Nestled along the Columbia River Gorge about 60 miles east of Portland sits the city of Hood River, occupying the transition zone between temperate, wet western Oregon and the dry, high plateau of eastern Oregon. For eons, the Columbia River Gorge served as a sea-level passage through the Cascade Mountains, marking where the Hood River plummets 25 miles north from Mount Hood through the Hood River Valley all the way to the Columbia River. Salmon passed through to reach their spawning grounds for thousands of years, attracting the Wasco, Warms Springs, and Watlalas people to the area to settle and enjoy the feast of fish.

Hood River history
The train depot was a key piece in the development of the county’s history. This is the depot in 1910. Photo courtesy: Oregon Encyclopedia

When the Lewis and Clark expedition came through the area on October 29, 1805, Hood River found a place on William Clark’s map as Labeasche River, named after a fellow expedition member Francois Labiche. However, this name did not stick, and the area came to be referred to as Dog River for the next 50 years.

In 1854, Nathaniel Coe and his wife Mary moved into the region after receiving a 319-acre government land grant that bordered on the east by what is now known as Front Street, on the north by the Columbia River, on the west by 13th Street, and the south by May Street. They were soon followed by the William Jenkins family and the Bensons, both families with strong historical ties to the city.

It was Mary who quickly decided that Dog River was a less than adequate name for the site of her future home. As a result, she rechristened the stream Hood River, and a small but prosperous settlement began to develop under the new name, formally incorporated in 1895 into Oregon.

Hood River history
A flashback to the Hood River Valley orchards during their early years. Photo courtesy: Oregon Encyclopedia

The Coe family settled in nicely, building a house on their new land and planting their first orchard. These apple orchards would flourish in the rich valley from 1890 until 1920, causing the Hood River to become famous for its apples. The downfall would come in 1919 when a killing freeze struck many apple trees. Early farmers replaced the apple trees with pear trees afterward, and it would prove to be a prosperous move as today, Hood River County leads the world in Anjou Pear production.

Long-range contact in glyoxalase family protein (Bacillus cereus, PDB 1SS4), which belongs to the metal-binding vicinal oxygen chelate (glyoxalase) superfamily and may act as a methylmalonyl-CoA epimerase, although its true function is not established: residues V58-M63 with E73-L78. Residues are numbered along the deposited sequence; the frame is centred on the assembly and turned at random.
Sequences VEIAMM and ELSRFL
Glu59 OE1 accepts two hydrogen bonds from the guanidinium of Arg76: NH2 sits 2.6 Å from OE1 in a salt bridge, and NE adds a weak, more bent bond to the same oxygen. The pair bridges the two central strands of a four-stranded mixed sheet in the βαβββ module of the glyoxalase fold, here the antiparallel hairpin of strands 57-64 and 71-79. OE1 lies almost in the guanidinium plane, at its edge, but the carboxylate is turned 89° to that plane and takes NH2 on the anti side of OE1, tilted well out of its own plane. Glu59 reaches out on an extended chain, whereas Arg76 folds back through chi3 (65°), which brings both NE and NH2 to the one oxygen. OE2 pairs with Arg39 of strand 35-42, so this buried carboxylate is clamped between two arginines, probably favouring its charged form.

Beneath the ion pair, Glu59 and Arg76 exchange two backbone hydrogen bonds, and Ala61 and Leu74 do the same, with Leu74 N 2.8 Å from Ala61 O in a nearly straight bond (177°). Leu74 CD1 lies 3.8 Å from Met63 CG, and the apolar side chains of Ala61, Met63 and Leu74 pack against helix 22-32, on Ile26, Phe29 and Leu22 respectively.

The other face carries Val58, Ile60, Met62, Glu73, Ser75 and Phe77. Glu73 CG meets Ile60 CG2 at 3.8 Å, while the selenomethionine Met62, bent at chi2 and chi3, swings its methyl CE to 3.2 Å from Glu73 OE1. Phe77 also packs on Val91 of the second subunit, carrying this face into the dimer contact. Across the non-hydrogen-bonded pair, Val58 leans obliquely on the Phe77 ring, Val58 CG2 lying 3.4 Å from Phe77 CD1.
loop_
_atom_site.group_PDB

Steamboats, the arrival of the Oregon Railroad and Navigation Company’s first train in 1882, and the completion of the Columbia River Highway in 1915 enabled the development of this market-oriented agriculture. It made it easy to package and ship first the apples and then the pears, later on, providing the foundation of commercial horticulture in the area. It gave the region the independence it needed and on June 23, 1908, the City of Hood River and the surrounding areas formally separated from Wasco County to form its own Hood River County.

Hood River fell on hard times as the years wore on. World War II proved to be disastrous for the area thanks to Presidential Executive Order 9066, which allowed Japanese and Japanese Americans to be imprisoned in camps throughout the West during the heat of the war.

Hood River history
An early view of the city’s early years in the year 1929. Photo courtesy: Oregon Encyclopedia

The late 20th century proved to be just as challenging as Hood River began to experience profound changes. The horticulture industry grappled with altering consumer tastes, and logging companies faced a weak housing market. By 1990, the high costs of retooling sawmills to cut smaller logs, the export of un-milled logs, and the list of the Northern Spotted Owl as an endangered species put smaller sawmills in the area at a competitive disadvantage. These mills either sold out or folded as a result, such as Hood River’s Hanel Lumber.

There was still hope for the area, though, despite the challenges thrown it’s way. In the early 1980s, sailboarders arrived to take advantage of the Gorge winds and the depressed local economy. Suddenly service jobs in tourism were replacing lost jobs in extractive industries. Abruptly hotels, like Cloud Cap Inn, which had been open since 1889 and the Columbia Gorge Hotel, which had opened in 1920, dominated the local economy as more tourists came in. By 1999, Hood River had over 30 windsurfing equipment suppliers, and the population grew by almost a quarter between 1980 and 2000.

Hood River history
The Columbia Gorge Hotel in its early years in 1923. Photo courtesy: Oregon Encyclopedia

Today, tourism is the dominant force in the county’s success and is reflected in many art galleries, wineries, breweries, festivals, and events. Being so close to Portland has proven to be prosperous, helping to augment tourism jobs with employment in technology and telecommunications. Through all the changes, it has now become the ultimate vacation spot for those looking to do some outdoor exploration within the Gorge, especially for those with a love of windsurfing and kitesurfing. As a result, industrial opportunities continue to grow, and the future years of Hood River County will bring on even more new developments for both tourists and locals to enjoy alike!

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